The Stone City Art Colony and School 1932-1933
Jefferson Randolph Smith III ("Jeff")

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Jefferson R. Smith III (1887-1952) - second colony business manager

Son of the famed "Soapy Smith," a notorious con man who swindled communities in Alaska and Colorado, Jefferson Smith was born in St. Louis and would maintain lifelong ties to the state and its political scene through journalism and public relations.

His introduction to the newspaper industry came as a cub reporter for several St. Louis-area newspapers, including the St. Louis Globe-Democrat and the St. Louis Star-Times. Smith eventually became city and managing editor at The Times and entered local politics by serving as secretary of the Saint Louis County Chamber of Commerce (1926-1931). By the late 1920s, Smith had also logged tenures with newspapers in New York City, Denver (CO), and Miami (FL). Smith was appointed publicity secretary to Mayor Bernard F. Dickmann, organizer of the future Jefferson National Expansion Monument -- Eero Saarinen's arch and riverfront park. Political aspirations later led Smith to enter the 1933 Ferguson, Missouri race for mayor, despite his eventual loss.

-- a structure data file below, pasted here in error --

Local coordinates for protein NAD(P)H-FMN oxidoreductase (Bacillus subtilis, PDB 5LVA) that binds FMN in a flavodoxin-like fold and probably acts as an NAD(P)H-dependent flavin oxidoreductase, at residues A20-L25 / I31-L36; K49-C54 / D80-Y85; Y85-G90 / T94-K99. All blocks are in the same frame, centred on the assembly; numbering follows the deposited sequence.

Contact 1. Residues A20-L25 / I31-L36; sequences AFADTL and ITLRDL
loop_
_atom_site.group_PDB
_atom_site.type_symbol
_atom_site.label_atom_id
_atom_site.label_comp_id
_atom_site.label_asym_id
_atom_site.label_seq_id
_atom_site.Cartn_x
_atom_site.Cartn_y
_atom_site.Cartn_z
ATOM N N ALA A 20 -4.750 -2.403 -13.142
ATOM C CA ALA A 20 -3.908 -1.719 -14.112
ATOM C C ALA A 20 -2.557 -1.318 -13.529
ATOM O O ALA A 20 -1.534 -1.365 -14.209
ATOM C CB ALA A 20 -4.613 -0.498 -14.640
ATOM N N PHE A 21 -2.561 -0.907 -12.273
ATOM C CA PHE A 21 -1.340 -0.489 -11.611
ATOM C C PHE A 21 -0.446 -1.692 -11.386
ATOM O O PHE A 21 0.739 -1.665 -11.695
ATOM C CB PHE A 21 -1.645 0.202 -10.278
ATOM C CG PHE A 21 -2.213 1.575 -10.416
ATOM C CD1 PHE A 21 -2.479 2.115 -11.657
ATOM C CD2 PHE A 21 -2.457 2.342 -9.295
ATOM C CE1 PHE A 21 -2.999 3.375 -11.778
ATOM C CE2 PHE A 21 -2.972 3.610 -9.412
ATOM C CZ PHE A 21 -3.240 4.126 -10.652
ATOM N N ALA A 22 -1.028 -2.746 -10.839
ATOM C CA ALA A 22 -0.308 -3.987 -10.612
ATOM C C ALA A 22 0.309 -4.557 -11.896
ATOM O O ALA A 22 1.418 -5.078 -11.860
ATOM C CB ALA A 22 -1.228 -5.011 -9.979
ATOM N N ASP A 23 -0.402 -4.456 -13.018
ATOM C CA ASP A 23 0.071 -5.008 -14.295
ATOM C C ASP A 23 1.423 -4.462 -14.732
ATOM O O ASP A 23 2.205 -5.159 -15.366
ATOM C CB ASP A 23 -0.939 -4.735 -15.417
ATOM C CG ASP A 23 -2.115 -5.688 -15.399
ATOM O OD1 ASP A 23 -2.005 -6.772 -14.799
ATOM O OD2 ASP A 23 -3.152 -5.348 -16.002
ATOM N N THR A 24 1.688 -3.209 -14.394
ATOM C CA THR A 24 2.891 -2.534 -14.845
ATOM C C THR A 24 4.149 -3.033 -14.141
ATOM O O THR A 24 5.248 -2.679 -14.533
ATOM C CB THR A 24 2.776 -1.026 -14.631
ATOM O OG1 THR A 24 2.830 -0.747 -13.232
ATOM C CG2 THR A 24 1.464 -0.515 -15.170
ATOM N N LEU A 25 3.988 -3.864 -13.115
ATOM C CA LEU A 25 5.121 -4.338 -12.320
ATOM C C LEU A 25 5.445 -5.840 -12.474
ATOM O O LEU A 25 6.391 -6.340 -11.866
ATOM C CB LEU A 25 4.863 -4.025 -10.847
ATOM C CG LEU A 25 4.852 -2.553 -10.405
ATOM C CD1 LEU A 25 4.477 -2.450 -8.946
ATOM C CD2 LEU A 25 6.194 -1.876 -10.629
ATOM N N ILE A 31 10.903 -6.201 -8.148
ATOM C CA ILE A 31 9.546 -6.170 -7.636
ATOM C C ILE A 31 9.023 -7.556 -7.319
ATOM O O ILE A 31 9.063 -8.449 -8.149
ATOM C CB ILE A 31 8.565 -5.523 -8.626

Valued for his keen business sense, Smith was recruited by Adrian Dornbush, the Stone City art colony organizer, to serve as the second business manager. Despite the colony's popularity and increased enrollment for 1933, financial records showed heavy debt and the immediate need for clear accounting and sound promotional ideas. Smith accepted the position, assuming his duties in June, choosing to live at the colony and to join its art community. With his office found at the Green Mansion entrance, Smith was accessible to journalists, staff, and students, lending a professional air to the free-spirited enclave. While at Stone City, Smith met Florence Sprague, a Drake University art professor and the colony's sole female faculty member. The two married June 9, 1934 and returned to St. Louis, with Sprague resigning her academic career.

During the World War II-era, Jefferson Smith served as public relations director for various New York City firms, including Ward, Wells, and Dreschman, a nonprofit development organization. By 1947, Smith had relocated to Los Angeles, where he opened a photo studio and hobby shop; co-owner of the venture was his son, Randolph J. Smith. Florence continued painting, choosing to exhibit and sell sculptures and paintings through the family's storefront. Jefferson Smith died in Los Angeles in 1952.

Jefferson R. Smith -- From the 1933 Summer Faculty photo, project resources page.

When Tillage Begins: The Stone City Art Colony and School
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